Privy Council decision in Vybz Kartel appeal set for March 14 Loop Jamaica

The content originally appeared on: Jamaica News Loop News

Incarcerated dancehall artiste Vybz Kartel and his co-convicts should know there fate next week, when the judgement in their murder appeal case in handed down by the Privy Council.

The fifth and highest tier of the Jamaican court system, the Privy Council announced Friday that the judgement will be handed down on March 14 at 11am (Jamaica time).

Vybz Kartel, whose real name is Adidja Palmer, was convicted on March 13, 2014—along with fellow appellants Shawn Campbell, Kahira Jones and Andre St John—of the murder of Clive “Lizard” Williams. 

Lord Reed, Lord Lloyd-Jones, Lord Briggs, Lord Burrows and Lady Simler heard their appeal during a two-day hearing in the UK in February.

A Privy Council document outlined that the issue in the appeal that was heard was whether their convictions are safe in light of the following grounds of challenge:

Should the trial judge have excluded the telecommunications evidence relied on by the prosecution?How should the judge have handled the allegations that there were attempts to bribe members of the jury during the trial? Should the jury (or the particular juror said to have offered the bribes) have been discharged?Was the judge wrong to invite the jury to reach a verdict late in the day, given the special circumstances of the case?

See the facts as outlined by the Privy Council below:

After a trial lasting 64 days before the trial judge and a jury in the Home Circuit Court in Kingston, Jamaica, the appellants were convicted of Mr Williams’ murder. The prosecution’s case was that the appellants murdered Mr Williams on 16 August 2011 after he failed to return two unlicensed firearms which the second appellant, Mr Palmer, had given him for safekeeping.

Mr Williams was not seen or heard from after that date, and his body has never been found.

The police took the appellants into custody on 30 September 2011 and seized their cellular telephones. The prosecution relied heavily on evidence derived from these phones, which was taken from a copy of a CD-ROM provided by a telecommunications provider in response to a police request.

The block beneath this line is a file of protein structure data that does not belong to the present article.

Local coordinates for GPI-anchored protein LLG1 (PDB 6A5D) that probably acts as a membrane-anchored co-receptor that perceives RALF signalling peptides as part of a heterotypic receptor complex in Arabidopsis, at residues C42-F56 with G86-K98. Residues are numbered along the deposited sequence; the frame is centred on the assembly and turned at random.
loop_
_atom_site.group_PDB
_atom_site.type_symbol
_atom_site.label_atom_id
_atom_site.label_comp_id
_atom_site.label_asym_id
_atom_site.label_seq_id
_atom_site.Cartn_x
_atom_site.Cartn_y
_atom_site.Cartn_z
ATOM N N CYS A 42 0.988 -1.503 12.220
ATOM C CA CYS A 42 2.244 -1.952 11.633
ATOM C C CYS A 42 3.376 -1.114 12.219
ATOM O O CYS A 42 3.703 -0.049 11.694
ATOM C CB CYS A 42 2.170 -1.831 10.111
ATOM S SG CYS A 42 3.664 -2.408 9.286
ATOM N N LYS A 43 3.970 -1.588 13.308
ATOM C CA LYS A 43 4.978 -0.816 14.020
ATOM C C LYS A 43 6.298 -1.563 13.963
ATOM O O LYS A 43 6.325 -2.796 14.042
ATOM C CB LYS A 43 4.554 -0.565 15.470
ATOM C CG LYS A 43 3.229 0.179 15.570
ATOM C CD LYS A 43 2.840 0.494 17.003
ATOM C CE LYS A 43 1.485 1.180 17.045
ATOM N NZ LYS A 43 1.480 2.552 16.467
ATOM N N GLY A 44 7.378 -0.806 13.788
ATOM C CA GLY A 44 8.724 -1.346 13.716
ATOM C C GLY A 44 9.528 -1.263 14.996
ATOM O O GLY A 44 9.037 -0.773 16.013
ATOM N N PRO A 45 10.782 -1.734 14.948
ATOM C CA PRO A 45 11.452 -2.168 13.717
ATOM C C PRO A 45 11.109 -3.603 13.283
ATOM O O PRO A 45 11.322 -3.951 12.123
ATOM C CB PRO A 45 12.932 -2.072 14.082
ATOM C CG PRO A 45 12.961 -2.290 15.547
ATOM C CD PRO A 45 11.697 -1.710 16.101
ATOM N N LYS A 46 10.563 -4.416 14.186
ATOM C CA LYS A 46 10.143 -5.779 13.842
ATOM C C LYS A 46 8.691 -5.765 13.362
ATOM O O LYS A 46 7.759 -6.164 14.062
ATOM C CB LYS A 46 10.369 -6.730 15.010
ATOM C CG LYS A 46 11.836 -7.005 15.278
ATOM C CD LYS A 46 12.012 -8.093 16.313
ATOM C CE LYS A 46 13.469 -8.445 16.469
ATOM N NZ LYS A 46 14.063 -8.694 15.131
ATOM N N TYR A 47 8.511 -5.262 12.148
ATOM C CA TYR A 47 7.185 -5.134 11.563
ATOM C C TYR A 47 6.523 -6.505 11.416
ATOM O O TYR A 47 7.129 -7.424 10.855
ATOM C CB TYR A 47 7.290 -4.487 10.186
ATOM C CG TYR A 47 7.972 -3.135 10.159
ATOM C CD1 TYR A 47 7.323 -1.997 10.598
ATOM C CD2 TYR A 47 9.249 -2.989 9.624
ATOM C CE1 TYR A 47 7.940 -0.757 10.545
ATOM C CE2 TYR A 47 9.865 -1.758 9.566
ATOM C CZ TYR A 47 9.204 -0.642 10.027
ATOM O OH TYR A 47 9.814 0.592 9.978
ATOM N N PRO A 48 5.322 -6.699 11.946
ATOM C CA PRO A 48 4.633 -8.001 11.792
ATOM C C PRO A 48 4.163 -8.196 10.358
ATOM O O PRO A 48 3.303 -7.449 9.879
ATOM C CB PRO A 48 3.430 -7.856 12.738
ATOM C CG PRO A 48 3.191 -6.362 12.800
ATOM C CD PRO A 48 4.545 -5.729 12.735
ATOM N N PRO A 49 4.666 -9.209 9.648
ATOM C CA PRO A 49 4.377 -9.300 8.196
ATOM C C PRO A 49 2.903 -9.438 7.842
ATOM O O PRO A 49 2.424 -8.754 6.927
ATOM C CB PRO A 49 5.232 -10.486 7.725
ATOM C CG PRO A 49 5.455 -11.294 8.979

At the trial, the appellants challenged the admissibility of this telecommunications evidence. They argued that the police request to the telecommunications company and the company’s provision of data to the police were carried out in breach of the Interception of Communications Act.

Further, the evidence had been obtained in breach of the fundamental right to the protection of privacy of communication guaranteed by the Charter of Fundamental Rights and Freedoms contained in the Jamaican Constitution. However, the trial judge ruled that the telecommunications evidence was admissible.

During the trial, the judge became aware of an allegation that a juror had attempted to bride others by offering J$500,000 for a particular outcome. After investigating the allegation and considering it with counsel for both the prosecution and the defence, the judge decided that the trial should proceed. He did not discharge the jury, or the particular juror said to have offered the bribes.

The judge finished his summing up at 3:42 pm on 13 March 2014. The jury returned at 5:35 pm when the forewoman told the court that the jury had not reached a unanimous verdict. The judge sent the jury out again. At 6:08 pm, the jury returned and, by a majority of 10 to 1, convicted the appellants of the murder of Mr Williams.

The Court of Appeal dismissed the appellants’ appeal against conviction. The appellants then appealed to His Majesty in Council.

That decision will be promulgated on March 14.